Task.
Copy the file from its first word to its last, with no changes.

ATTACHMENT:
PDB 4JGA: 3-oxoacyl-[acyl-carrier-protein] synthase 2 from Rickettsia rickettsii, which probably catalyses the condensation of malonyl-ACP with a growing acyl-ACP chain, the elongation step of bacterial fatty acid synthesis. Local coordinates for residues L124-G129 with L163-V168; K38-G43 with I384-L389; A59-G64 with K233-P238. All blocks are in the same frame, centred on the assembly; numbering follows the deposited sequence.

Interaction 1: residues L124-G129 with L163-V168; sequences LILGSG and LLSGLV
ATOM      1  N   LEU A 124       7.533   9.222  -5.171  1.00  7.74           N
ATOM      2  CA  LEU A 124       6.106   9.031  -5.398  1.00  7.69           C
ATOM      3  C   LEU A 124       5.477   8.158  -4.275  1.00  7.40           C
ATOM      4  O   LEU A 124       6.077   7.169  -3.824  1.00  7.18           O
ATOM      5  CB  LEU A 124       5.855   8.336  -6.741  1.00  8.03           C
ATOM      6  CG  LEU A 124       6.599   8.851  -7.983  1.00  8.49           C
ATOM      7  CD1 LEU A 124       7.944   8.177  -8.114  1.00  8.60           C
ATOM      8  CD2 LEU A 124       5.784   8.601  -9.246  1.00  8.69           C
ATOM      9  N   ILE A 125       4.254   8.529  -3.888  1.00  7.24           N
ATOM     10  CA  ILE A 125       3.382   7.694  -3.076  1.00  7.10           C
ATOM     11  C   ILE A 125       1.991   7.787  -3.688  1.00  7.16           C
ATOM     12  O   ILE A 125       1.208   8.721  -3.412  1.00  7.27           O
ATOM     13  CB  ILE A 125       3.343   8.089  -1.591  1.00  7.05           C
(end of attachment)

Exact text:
PDB 4JGA: 3-oxoacyl-[acyl-carrier-protein] synthase 2 from Rickettsia rickettsii, which probably catalyses the condensation of malonyl-ACP with a growing acyl-ACP chain, the elongation step of bacterial fatty acid synthesis. Local coordinates for residues L124-G129 with L163-V168; K38-G43 with I384-L389; A59-G64 with K233-P238. All blocks are in the same frame, centred on the assembly; numbering follows the deposited sequence.

Interaction 1: residues L124-G129 with L163-V168; sequences LILGSG and LLSGLV
ATOM      1  N   LEU A 124       7.533   9.222  -5.171  1.00  7.74           N
ATOM      2  CA  LEU A 124       6.106   9.031  -5.398  1.00  7.69           C
ATOM      3  C   LEU A 124       5.477   8.158  -4.275  1.00  7.40           C
ATOM      4  O   LEU A 124       6.077   7.169  -3.824  1.00  7.18           O
ATOM      5  CB  LEU A 124       5.855   8.336  -6.741  1.00  8.03           C
ATOM      6  CG  LEU A 124       6.599   8.851  -7.983  1.00  8.49           C
ATOM      7  CD1 LEU A 124       7.944   8.177  -8.114  1.00  8.60           C
ATOM      8  CD2 LEU A 124       5.784   8.601  -9.246  1.00  8.69           C
ATOM      9  N   ILE A 125       4.254   8.529  -3.888  1.00  7.24           N
ATOM     10  CA  ILE A 125       3.382   7.694  -3.076  1.00  7.10           C
ATOM     11  C   ILE A 125       1.991   7.787  -3.688  1.00  7.16           C
ATOM     12  O   ILE A 125       1.208   8.721  -3.412  1.00  7.27           O
ATOM     13  CB  ILE A 125       3.343   8.089  -1.591  1.00  7.05           C